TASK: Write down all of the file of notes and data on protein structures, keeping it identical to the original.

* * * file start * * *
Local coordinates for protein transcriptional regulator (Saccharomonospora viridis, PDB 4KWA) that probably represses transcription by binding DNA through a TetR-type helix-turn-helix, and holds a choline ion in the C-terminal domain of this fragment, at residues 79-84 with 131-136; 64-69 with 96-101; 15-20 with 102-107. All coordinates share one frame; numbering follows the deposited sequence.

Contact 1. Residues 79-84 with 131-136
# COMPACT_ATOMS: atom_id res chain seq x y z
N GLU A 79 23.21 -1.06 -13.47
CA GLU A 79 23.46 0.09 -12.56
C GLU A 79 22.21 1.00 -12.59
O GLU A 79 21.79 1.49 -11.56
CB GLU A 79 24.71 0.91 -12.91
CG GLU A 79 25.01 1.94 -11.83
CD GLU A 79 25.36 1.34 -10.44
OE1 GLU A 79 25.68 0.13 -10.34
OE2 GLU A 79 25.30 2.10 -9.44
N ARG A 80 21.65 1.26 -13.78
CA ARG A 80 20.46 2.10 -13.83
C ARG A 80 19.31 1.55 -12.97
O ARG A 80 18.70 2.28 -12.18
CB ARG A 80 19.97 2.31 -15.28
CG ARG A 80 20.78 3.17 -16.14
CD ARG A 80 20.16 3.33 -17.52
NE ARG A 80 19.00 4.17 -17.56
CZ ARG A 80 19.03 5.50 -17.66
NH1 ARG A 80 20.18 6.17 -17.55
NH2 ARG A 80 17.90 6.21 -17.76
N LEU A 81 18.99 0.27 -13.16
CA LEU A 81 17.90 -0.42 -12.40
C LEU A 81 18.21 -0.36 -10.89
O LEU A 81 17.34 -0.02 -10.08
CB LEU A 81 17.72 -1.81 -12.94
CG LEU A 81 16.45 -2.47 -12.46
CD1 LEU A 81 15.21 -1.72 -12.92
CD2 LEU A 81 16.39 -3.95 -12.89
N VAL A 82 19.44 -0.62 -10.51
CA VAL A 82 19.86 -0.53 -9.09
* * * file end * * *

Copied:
Local coordinates for protein transcriptional regulator (Saccharomonospora viridis, PDB 4KWA) that probably represses transcription by binding DNA through a TetR-type helix-turn-helix, and holds a choline ion in the C-terminal domain of this fragment, at residues 79-84 with 131-136; 64-69 with 96-101; 15-20 with 102-107. All coordinates share one frame; numbering follows the deposited sequence.

Contact 1. Residues 79-84 with 131-136
# COMPACT_ATOMS: atom_id res chain seq x y z
N GLU A 79 23.21 -1.06 -13.47
CA GLU A 79 23.46 0.09 -12.56
C GLU A 79 22.21 1.00 -12.59
O GLU A 79 21.79 1.49 -11.56
CB GLU A 79 24.71 0.91 -12.91
CG GLU A 79 25.01 1.94 -11.83
CD GLU A 79 25.36 1.34 -10.44
OE1 GLU A 79 25.68 0.13 -10.34
OE2 GLU A 79 25.30 2.10 -9.44
N ARG A 80 21.65 1.26 -13.78
CA ARG A 80 20.46 2.10 -13.83
C ARG A 80 19.31 1.55 -12.97
O ARG A 80 18.70 2.28 -12.18
CB ARG A 80 19.97 2.31 -15.28
CG ARG A 80 20.78 3.17 -16.14
CD ARG A 80 20.16 3.33 -17.52
NE ARG A 80 19.00 4.17 -17.56
CZ ARG A 80 19.03 5.50 -17.66
NH1 ARG A 80 20.18 6.17 -17.55
NH2 ARG A 80 17.90 6.21 -17.76
N LEU A 81 18.99 0.27 -13.16
CA LEU A 81 17.90 -0.42 -12.40
C LEU A 81 18.21 -0.36 -10.89
O LEU A 81 17.34 -0.02 -10.08
CB LEU A 81 17.72 -1.81 -12.94
CG LEU A 81 16.45 -2.47 -12.46
CD1 LEU A 81 15.21 -1.72 -12.92
CD2 LEU A 81 16.39 -3.95 -12.89
N VAL A 82 19.44 -0.62 -10.51
CA VAL A 82 19.86 -0.53 -9.09